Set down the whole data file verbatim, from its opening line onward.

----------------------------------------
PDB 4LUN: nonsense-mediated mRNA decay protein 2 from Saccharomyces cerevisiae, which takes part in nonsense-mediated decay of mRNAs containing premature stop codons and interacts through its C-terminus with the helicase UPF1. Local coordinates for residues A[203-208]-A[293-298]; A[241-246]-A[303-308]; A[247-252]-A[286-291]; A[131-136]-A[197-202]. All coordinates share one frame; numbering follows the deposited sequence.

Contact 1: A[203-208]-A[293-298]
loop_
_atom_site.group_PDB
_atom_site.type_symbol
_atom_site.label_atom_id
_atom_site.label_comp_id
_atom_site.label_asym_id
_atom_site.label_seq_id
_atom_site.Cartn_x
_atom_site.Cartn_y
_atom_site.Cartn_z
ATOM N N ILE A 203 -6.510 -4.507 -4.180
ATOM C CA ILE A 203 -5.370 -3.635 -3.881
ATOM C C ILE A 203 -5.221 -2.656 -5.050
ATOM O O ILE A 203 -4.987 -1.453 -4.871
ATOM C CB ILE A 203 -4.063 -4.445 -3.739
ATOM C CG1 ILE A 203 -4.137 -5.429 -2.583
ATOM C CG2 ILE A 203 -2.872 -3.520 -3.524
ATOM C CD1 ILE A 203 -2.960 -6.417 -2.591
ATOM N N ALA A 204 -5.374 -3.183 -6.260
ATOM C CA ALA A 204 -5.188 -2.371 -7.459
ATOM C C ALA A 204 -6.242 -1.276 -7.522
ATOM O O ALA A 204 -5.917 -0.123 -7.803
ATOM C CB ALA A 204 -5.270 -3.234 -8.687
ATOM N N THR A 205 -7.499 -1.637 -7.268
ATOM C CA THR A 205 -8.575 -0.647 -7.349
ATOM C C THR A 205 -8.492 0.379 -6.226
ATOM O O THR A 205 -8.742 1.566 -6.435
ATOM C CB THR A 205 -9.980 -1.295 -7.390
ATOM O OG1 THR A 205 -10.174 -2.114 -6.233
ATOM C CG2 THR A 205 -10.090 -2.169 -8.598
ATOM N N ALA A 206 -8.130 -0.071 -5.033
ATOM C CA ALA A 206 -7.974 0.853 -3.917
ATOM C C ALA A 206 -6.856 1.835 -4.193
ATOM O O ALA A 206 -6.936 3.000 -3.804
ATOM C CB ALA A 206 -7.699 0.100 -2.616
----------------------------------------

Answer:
PDB 4LUN: nonsense-mediated mRNA decay protein 2 from Saccharomyces cerevisiae, which takes part in nonsense-mediated decay of mRNAs containing premature stop codons and interacts through its C-terminus with the helicase UPF1. Local coordinates for residues A[203-208]-A[293-298]; A[241-246]-A[303-308]; A[247-252]-A[286-291]; A[131-136]-A[197-202]. All coordinates share one frame; numbering follows the deposited sequence.

Contact 1: A[203-208]-A[293-298]
loop_
_atom_site.group_PDB
_atom_site.type_symbol
_atom_site.label_atom_id
_atom_site.label_comp_id
_atom_site.label_asym_id
_atom_site.label_seq_id
_atom_site.Cartn_x
_atom_site.Cartn_y
_atom_site.Cartn_z
ATOM N N ILE A 203 -6.510 -4.507 -4.180
ATOM C CA ILE A 203 -5.370 -3.635 -3.881
ATOM C C ILE A 203 -5.221 -2.656 -5.050
ATOM O O ILE A 203 -4.987 -1.453 -4.871
ATOM C CB ILE A 203 -4.063 -4.445 -3.739
ATOM C CG1 ILE A 203 -4.137 -5.429 -2.583
ATOM C CG2 ILE A 203 -2.872 -3.520 -3.524
ATOM C CD1 ILE A 203 -2.960 -6.417 -2.591
ATOM N N ALA A 204 -5.374 -3.183 -6.260
ATOM C CA ALA A 204 -5.188 -2.371 -7.459
ATOM C C ALA A 204 -6.242 -1.276 -7.522
ATOM O O ALA A 204 -5.917 -0.123 -7.803
ATOM C CB ALA A 204 -5.270 -3.234 -8.687
ATOM N N THR A 205 -7.499 -1.637 -7.268
ATOM C CA THR A 205 -8.575 -0.647 -7.349
ATOM C C THR A 205 -8.492 0.379 -6.226
ATOM O O THR A 205 -8.742 1.566 -6.435
ATOM C CB THR A 205 -9.980 -1.295 -7.390
ATOM O OG1 THR A 205 -10.174 -2.114 -6.233
ATOM C CG2 THR A 205 -10.090 -2.169 -8.598
ATOM N N ALA A 206 -8.130 -0.071 -5.033
ATOM C CA ALA A 206 -7.974 0.853 -3.917
ATOM C C ALA A 206 -6.856 1.835 -4.193
ATOM O O ALA A 206 -6.936 3.000 -3.804
ATOM C CB ALA A 206 -7.699 0.100 -2.616